Too timid compared to their European counterparts. In Italy the youth let others speak of them and do not know how to give themselves political representation.
The World Bank recently Tweeted a series of statistics that made me think about the world between the two World Wars. They were not about totalitarianism, the rearmament, the Great Depression, or racism. No, they were about smaller events, fractions of individual lives. The data posted by the World Bank demonstrated something that goes under the awful phrase “global brain trade”, or global commerce of minds. Italy is represented graphically by a tiny point for intelligence imported, and a long bar for the ones leaving the country.
It’s nothing new, to be honest. It is the problem of the generation of those who came late and were collectively disinherited. Those who now tend to leave a country that for them has become inhospitable. This is exodus made in silence, without protests if not individual ones, protests reharsed in one’s mind like angry prayers, rather than expressed out loud and in common. Faced with that World Bank chart, I couldn’t help but think of something that had nothing to do with it, and yet it spoke in some way to the Italy of today. I thought of 1921, and Piero Sraffa. Almost as if his story was relevant to us today, although nearly everything of that era, from the Great War to the march on Rome, feels (as it is) so different from us, here and now.
In 1921 Sraffa was a young man visiting London, an exchange student ante litteram, when a meeting changed his life. Mary Berenson, wife of art historian Bernard Berenson, who had holed himself up in a villa in the hills around Florence, introduced the young Italian to John Maynard Keynes. Sraffa was 23 years old and had just earned a degree in Turin with Luigi Einaudi as a professor, after a year spent in uniform in the rear echelons of the front. Keynes was 38 at the time and had not yet developed any of the theories that would go on to change the 1900’s, but his pamphlet on the economic consequences of peace had already made him the intellectual rockstar of his era: a Nouriel Roubini of the treaty of Versailles. Keynes took stock of the introverted young man, and saw his mental stenght somewhere beneath that thick black hair. For his series Reconstruction in Europe, the English dandy decided to commission an article from the young man from Turin, about the well-hidden troubles of Italian banks. It would appear the following year in The Economic Journal, then again in simplified form in the Manchester Guardian (today’s Guardian). In its second printing, when the young man had already returned to his home country, the article was noticed by bankers in Rome and Milan, who complained to Mussolini. The head of the government in that moment was trying to save the Banco di Roma, a delicate endeavor, and he lost his temper at the news. He dictated an angry telegram, not to Sraffa but to his father, declaring the younger Sraffa’s work “a defamation of Italy.” Sraffa junior responded that everything was based in verifiable facts, and refused to retract. He had thrown off the cloak of conformism and knew full well that from that moment on there was little that could be done for him. He and Italy were over. In the end, Keynes took him under his wing and found him some work around Cambridge to keep him out of trouble. Librarian, then editor of the university newspaper: Sraffa never left King’s College, and in 1961 he was awarded the medal of the Royal Swedish Academy, equivalent of the Nobel prize for economics, which was formally instituted in 1969.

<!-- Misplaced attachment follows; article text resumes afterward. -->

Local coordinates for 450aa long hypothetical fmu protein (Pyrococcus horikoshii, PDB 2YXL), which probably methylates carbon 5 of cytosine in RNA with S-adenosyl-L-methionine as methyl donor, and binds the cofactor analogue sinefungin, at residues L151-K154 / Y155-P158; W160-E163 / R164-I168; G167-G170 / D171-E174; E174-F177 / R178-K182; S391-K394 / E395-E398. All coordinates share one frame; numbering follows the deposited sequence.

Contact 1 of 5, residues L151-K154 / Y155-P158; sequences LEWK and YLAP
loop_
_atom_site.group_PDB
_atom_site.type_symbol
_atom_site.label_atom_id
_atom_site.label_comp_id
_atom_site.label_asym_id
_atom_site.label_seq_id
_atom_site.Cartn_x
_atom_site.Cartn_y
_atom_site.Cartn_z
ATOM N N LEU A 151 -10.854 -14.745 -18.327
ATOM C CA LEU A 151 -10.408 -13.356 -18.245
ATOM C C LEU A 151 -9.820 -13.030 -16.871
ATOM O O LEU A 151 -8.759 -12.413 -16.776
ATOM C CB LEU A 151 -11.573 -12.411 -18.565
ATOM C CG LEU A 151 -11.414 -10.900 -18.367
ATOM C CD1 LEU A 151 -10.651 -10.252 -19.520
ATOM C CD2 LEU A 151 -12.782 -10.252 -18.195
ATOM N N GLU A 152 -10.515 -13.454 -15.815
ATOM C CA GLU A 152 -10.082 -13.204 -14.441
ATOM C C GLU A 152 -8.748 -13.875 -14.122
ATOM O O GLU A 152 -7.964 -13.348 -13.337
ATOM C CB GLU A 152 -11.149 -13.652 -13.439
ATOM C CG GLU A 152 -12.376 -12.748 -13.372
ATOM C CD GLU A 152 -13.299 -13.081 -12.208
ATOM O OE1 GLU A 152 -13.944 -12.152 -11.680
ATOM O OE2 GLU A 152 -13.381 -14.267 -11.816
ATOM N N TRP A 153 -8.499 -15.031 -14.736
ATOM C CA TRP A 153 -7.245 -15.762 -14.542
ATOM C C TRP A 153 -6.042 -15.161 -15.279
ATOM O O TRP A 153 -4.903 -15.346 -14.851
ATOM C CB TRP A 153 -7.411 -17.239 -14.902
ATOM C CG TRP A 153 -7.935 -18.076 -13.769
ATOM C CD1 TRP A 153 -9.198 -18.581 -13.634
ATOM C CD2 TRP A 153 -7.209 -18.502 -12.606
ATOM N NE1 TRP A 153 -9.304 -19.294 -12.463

The young man who feels so far outside the system as to “defame Italy” abroad; appeals to the father to rein in his son; the flight of the young and educated abroad. Does this remind you of anything? As a matter of fact, it shouldn’t. Not just because that was a dictatorship and this is a democracy. There is something else, Sraffa had done something that today’s youth – to use a proverbial expression of the elderly – don’t do: he was more furious even than Mussolini, and he rebelled with all of his intelligence and the obstinacy of the facts.
In his most recent year-end message, Giorgio Napolitano said that young people are entitled to be indignant about the condition that the country has left for them. But are they? Do they have Sraffa’s courage or tenacity? If they do, we haven’t noticed. There is something that stands out in the reality behind the graphics of the World Bank, or behind the myriad words of compassion reserved for today’s youth – pity for them is an industry of its own at this point – and that is the silence of those involved. Thirty-seven percent of them are unemployed. They invest their time in school and university, where they are thought things that earn a paycheck for their professors, not useful education for them: this year 31 thousand jobs were left unfilled due to a lack of suitable professionals, a number nearly the same as the number of people who graduated in 2007 and are still looking for work.